Airports ask appeals court to keep TSA at exit lanes

4:08 PM, Dec 6, 2013   |    comments
A Transportation Security Administration officer was killed Friday at Los Angeles International Airport, in the first death in the line of duty since the agency was created a decade ago. (Photo: Pablo Martinez Monsivais, AP)
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(USA TODAY) Airports are asking a federal appeals court to halt the Transportation Security Administration's plan to stop guarding exit lanes between where flights arrive and baggage claim.

In October, TSA told 155 airports where federal officers still monitor the exit lanes that they should take over responsibility for those gates in early 2014,to save the agency money during federal cost-cutting.

But airports complain they shouldn't have to staff the positions that a TSA study says will cost them $129 million in the first year and $110 million annually after that.

Two industry groups, the Association of Airport Executives and Airports Council International-North America, joined 19 airports Thursday in asking the D.C. Circuit Court of Appeals for the District of Columbia to halt the change. Airports face the need to hire and train workers to fill 1,897 TSA slots at 348 exit lanes if the change stands.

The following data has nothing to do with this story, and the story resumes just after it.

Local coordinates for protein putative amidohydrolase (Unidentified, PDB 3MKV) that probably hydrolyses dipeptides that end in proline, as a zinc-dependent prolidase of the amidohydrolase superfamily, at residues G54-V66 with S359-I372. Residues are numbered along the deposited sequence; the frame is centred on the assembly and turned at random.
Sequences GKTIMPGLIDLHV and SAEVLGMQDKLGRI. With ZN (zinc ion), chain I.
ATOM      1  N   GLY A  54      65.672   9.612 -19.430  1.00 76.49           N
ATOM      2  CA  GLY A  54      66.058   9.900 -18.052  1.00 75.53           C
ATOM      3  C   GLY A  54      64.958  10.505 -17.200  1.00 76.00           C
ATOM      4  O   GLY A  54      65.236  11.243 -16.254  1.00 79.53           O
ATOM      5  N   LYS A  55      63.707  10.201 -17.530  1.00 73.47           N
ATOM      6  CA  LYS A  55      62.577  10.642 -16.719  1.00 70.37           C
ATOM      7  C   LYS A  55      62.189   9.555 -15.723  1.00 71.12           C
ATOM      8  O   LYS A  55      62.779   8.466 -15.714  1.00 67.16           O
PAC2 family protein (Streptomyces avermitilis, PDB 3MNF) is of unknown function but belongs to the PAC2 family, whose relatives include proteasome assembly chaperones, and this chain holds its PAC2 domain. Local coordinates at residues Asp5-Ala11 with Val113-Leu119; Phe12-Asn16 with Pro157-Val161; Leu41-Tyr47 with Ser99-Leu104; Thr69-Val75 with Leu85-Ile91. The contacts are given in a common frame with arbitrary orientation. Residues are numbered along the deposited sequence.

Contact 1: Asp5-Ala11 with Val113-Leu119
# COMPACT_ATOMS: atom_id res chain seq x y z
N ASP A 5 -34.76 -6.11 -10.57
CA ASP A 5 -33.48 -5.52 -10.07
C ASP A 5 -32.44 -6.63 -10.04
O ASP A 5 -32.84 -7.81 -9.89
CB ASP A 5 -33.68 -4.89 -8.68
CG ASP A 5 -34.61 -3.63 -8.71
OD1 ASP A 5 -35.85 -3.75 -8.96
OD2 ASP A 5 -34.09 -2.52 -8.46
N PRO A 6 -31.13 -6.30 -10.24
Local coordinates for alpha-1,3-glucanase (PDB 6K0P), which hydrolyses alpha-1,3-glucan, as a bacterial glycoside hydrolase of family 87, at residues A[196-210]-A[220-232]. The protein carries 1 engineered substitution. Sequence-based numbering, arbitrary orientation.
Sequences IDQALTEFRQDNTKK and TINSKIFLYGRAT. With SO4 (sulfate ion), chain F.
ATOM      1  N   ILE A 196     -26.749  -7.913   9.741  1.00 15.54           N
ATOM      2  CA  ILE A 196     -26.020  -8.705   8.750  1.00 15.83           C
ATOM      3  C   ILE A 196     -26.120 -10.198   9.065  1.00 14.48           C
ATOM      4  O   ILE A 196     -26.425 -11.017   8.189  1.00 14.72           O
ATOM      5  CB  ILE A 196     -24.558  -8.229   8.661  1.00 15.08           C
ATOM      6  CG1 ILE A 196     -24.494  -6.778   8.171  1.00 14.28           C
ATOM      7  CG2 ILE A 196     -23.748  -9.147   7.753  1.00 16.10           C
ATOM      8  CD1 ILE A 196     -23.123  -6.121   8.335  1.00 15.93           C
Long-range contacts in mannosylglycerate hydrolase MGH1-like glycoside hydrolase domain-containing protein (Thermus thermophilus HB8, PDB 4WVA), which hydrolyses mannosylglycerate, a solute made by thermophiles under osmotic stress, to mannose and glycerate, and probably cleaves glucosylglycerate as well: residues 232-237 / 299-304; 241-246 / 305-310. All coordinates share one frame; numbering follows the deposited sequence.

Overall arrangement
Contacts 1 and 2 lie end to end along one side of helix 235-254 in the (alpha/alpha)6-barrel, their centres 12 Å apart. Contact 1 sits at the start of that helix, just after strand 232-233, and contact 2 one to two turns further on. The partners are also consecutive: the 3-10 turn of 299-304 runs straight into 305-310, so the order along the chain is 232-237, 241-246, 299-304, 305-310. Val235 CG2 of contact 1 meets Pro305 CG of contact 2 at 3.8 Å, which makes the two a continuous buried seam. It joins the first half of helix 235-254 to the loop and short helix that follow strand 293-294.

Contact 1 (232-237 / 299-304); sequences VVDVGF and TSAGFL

Scott Lewis, a Massachusetts lawyer at Anderson and Kreiger LLP representing the airports, argued that the rule change is "arbitrary and capricious because it imposes incoherent and inconsistent obligations upon all of the affected airports."

TSA basically contends that the agency is responsible for checkpoints where passengers are getting on planes, but airports should be responsible for access points such as outer doors and exit lanes. TSA notes that two-thirds of airports already guard their own exit gates.

"TSA has determined that in the current fiscal environment, with limited resources, the agency must focus its resources at airports on other critical functions, including its statutory responsibility to screen passengers and property in air transportation," TSA Administrator John Pistole wrote in response to airports that complained about the change.

Individual airports participating in the case are: Fort Lauderdale, Richmond, Chicago O'Hare and Midway, Los Angeles, Columbus, Huntsville in Alabama, Boston, Memphis, Minneapolis-St. Paul, Midland in Texas, Milwaukee, Portland, Seattle, Raleigh, San Diego, Sarasota, Harrisburg in Pennsylvania and Detroit.

No hearing date has been set.

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